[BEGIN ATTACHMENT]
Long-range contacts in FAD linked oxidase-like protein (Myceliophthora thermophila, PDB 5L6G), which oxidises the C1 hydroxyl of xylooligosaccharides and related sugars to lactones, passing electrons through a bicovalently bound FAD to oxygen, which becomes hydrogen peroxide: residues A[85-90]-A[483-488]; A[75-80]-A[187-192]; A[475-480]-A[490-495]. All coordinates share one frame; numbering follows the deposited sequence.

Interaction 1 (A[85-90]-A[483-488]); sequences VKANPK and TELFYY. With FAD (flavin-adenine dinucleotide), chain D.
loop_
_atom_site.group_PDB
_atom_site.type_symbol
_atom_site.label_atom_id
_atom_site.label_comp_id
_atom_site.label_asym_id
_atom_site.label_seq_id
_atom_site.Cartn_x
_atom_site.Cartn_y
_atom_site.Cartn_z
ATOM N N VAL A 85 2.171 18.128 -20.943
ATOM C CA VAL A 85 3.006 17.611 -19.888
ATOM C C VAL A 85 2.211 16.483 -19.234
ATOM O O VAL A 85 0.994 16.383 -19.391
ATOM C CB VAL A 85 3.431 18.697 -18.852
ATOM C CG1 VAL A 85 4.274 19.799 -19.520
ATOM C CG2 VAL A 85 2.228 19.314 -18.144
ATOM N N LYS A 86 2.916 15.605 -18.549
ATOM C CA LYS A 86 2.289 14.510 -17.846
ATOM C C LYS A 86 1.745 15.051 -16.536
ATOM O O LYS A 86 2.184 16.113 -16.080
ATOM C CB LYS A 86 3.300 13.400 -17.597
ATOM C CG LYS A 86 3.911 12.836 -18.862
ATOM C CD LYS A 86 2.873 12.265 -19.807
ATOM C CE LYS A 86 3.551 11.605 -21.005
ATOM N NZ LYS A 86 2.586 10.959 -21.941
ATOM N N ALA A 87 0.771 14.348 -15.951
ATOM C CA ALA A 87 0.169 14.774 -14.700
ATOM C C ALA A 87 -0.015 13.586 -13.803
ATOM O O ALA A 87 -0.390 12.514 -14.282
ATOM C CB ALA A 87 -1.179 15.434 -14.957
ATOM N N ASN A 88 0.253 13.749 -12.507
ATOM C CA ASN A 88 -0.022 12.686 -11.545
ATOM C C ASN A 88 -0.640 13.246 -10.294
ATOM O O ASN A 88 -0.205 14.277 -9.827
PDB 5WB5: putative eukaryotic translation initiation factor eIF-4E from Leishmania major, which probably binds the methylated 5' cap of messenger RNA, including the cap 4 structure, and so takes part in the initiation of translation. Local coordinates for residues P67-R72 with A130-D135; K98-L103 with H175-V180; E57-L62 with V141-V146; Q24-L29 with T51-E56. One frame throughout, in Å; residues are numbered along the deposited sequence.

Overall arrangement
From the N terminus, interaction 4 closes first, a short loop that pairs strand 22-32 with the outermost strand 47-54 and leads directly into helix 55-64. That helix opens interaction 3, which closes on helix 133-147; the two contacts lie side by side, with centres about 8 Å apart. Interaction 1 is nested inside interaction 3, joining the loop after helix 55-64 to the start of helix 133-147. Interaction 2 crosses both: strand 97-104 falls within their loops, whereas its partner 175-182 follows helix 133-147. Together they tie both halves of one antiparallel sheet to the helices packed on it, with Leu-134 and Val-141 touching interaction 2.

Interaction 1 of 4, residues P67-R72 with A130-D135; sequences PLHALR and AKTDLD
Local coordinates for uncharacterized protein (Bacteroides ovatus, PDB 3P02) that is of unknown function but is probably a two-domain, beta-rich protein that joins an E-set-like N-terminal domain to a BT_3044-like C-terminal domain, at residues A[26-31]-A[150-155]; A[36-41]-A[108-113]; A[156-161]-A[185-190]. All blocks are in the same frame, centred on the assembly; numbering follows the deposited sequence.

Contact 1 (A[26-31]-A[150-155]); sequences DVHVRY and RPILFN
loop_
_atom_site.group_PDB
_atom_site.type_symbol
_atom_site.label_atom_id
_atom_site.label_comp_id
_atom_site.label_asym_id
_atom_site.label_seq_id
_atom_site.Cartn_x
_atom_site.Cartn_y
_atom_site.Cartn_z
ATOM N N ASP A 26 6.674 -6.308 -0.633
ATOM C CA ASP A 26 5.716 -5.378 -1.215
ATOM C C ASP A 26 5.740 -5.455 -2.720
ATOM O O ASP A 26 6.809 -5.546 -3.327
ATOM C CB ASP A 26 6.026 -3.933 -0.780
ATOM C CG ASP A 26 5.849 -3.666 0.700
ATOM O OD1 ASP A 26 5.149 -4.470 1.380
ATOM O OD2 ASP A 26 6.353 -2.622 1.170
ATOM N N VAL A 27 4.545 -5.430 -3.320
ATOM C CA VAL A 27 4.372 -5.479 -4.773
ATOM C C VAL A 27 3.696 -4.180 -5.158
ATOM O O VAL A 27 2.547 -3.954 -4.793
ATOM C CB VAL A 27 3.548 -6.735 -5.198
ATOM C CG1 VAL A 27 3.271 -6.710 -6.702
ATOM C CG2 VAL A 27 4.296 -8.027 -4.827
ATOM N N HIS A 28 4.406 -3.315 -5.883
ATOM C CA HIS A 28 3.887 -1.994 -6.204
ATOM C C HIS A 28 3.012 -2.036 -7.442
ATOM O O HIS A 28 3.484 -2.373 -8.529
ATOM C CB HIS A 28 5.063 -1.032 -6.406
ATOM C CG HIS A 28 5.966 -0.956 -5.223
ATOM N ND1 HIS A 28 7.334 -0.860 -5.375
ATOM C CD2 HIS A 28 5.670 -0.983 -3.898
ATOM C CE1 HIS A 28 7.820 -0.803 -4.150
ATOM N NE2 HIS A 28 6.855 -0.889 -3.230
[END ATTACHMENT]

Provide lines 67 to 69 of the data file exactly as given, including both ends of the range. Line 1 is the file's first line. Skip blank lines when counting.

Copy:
ATOM C CG1 VAL A 27 3.271 -6.710 -6.702
ATOM C CG2 VAL A 27 4.296 -8.027 -4.827
ATOM N N HIS A 28 4.406 -3.315 -5.883